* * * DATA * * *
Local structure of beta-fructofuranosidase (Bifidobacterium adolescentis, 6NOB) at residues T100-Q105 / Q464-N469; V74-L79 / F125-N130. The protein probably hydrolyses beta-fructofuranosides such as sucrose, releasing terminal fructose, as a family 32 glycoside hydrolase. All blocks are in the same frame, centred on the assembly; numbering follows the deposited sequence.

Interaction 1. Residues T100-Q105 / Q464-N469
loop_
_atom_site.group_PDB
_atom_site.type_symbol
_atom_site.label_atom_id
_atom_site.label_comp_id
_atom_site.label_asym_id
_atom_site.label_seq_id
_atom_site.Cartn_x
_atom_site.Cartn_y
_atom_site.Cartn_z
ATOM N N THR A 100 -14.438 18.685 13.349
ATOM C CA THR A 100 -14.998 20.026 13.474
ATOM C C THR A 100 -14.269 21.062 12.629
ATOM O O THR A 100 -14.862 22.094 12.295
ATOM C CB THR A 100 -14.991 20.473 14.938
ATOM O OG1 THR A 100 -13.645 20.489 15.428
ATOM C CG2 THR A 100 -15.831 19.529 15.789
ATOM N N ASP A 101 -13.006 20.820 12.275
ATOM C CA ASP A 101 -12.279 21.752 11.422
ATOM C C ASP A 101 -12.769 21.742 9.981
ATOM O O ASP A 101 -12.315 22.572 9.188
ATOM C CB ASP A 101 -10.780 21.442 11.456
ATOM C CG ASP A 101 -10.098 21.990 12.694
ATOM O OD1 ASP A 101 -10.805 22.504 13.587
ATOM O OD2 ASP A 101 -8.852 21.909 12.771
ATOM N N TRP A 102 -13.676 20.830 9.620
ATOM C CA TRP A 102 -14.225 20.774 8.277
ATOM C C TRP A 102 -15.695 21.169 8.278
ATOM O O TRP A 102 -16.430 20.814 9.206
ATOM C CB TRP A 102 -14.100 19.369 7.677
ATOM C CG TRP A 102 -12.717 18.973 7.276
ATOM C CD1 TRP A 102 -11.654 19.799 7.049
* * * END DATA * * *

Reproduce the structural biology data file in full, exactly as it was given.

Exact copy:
Local structure of beta-fructofuranosidase (Bifidobacterium adolescentis, 6NOB) at residues T100-Q105 / Q464-N469; V74-L79 / F125-N130. The protein probably hydrolyses beta-fructofuranosides such as sucrose, releasing terminal fructose, as a family 32 glycoside hydrolase. All blocks are in the same frame, centred on the assembly; numbering follows the deposited sequence.

Interaction 1. Residues T100-Q105 / Q464-N469
loop_
_atom_site.group_PDB
_atom_site.type_symbol
_atom_site.label_atom_id
_atom_site.label_comp_id
_atom_site.label_asym_id
_atom_site.label_seq_id
_atom_site.Cartn_x
_atom_site.Cartn_y
_atom_site.Cartn_z
ATOM N N THR A 100 -14.438 18.685 13.349
ATOM C CA THR A 100 -14.998 20.026 13.474
ATOM C C THR A 100 -14.269 21.062 12.629
ATOM O O THR A 100 -14.862 22.094 12.295
ATOM C CB THR A 100 -14.991 20.473 14.938
ATOM O OG1 THR A 100 -13.645 20.489 15.428
ATOM C CG2 THR A 100 -15.831 19.529 15.789
ATOM N N ASP A 101 -13.006 20.820 12.275
ATOM C CA ASP A 101 -12.279 21.752 11.422
ATOM C C ASP A 101 -12.769 21.742 9.981
ATOM O O ASP A 101 -12.315 22.572 9.188
ATOM C CB ASP A 101 -10.780 21.442 11.456
ATOM C CG ASP A 101 -10.098 21.990 12.694
ATOM O OD1 ASP A 101 -10.805 22.504 13.587
ATOM O OD2 ASP A 101 -8.852 21.909 12.771
ATOM N N TRP A 102 -13.676 20.830 9.620
ATOM C CA TRP A 102 -14.225 20.774 8.277
ATOM C C TRP A 102 -15.695 21.169 8.278
ATOM O O TRP A 102 -16.430 20.814 9.206
ATOM C CB TRP A 102 -14.100 19.369 7.677
ATOM C CG TRP A 102 -12.717 18.973 7.276
ATOM C CD1 TRP A 102 -11.654 19.799 7.049